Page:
This leads to a fundamental question: What eventually happens to these massive unspent amounts? Anyone with an understanding of mankind knows exactly what happens. Human nature is such that insider abuses of any organizational system are, and always have been, integral to the system, not aberrations from it. Very simply, those who control the operation tend to pass benefits on to themselves and their cohorts. Keep this always in mind when you’re asked to donate to a cause – any cause. To be certain, the only person you can depend upon to faithfully oversee the functions truly expected of a foundation is the face smiling back at you from your bathroom mirror.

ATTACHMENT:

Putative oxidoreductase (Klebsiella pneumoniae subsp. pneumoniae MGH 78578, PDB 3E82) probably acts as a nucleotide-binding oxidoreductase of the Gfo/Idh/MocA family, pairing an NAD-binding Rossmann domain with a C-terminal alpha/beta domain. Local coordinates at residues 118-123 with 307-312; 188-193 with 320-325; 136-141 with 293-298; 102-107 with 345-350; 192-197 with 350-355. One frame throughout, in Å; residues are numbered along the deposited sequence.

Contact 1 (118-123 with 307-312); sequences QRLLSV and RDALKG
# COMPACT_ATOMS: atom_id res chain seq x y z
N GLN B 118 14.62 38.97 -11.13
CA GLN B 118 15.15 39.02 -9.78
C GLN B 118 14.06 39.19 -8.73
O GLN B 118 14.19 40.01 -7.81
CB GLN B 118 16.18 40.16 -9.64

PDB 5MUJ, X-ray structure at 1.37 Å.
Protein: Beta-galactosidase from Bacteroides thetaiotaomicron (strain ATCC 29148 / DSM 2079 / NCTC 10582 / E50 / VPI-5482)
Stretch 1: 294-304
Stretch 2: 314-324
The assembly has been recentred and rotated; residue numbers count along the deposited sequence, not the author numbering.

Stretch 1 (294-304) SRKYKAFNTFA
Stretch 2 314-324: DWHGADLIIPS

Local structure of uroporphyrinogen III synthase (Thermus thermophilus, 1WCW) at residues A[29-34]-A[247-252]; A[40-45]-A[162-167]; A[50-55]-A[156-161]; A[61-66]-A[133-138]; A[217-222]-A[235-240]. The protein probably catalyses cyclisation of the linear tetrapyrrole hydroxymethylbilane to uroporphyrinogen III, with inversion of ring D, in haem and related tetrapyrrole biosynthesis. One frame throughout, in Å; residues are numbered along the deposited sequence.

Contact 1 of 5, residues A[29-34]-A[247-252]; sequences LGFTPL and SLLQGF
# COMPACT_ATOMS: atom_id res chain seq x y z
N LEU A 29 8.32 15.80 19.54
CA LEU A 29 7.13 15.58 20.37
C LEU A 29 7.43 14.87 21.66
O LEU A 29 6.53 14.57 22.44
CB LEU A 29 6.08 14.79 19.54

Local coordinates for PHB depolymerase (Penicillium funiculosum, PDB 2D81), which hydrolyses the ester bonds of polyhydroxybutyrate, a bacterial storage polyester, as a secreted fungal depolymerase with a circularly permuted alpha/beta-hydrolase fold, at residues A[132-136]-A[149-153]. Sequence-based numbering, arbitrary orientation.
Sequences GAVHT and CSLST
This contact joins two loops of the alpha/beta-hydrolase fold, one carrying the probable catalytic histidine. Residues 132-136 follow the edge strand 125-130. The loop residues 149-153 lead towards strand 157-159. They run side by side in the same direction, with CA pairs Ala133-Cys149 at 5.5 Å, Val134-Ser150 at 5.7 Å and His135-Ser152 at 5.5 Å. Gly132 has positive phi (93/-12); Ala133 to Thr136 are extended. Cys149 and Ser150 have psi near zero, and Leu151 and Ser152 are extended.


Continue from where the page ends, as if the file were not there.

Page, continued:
Al Jacobs, a professional investor for nearly a half-century, issues weekly financial articles in which he shares his financial knowledge and experience. You may view them on



They say there are no new thoughts only new thinkers and no new deeds only new doers. I didn't even bother with quotation marks because it's so overused it's almost trite; almost. Wealth and worthiness is a well developed concept examined in Ecclesiastes. I think you've broached the ground level regarding exploration of the pros and cons of wide spread philanthropy. However, there is an element to THIS gift that you seem to comprehend without fully grasping. If I mentioned it directly you might defensively retort "I addressed that.". So I won't (and you didn't). Don't tip toe around it, stomp with precision and bring it home, to your house; Morehouse.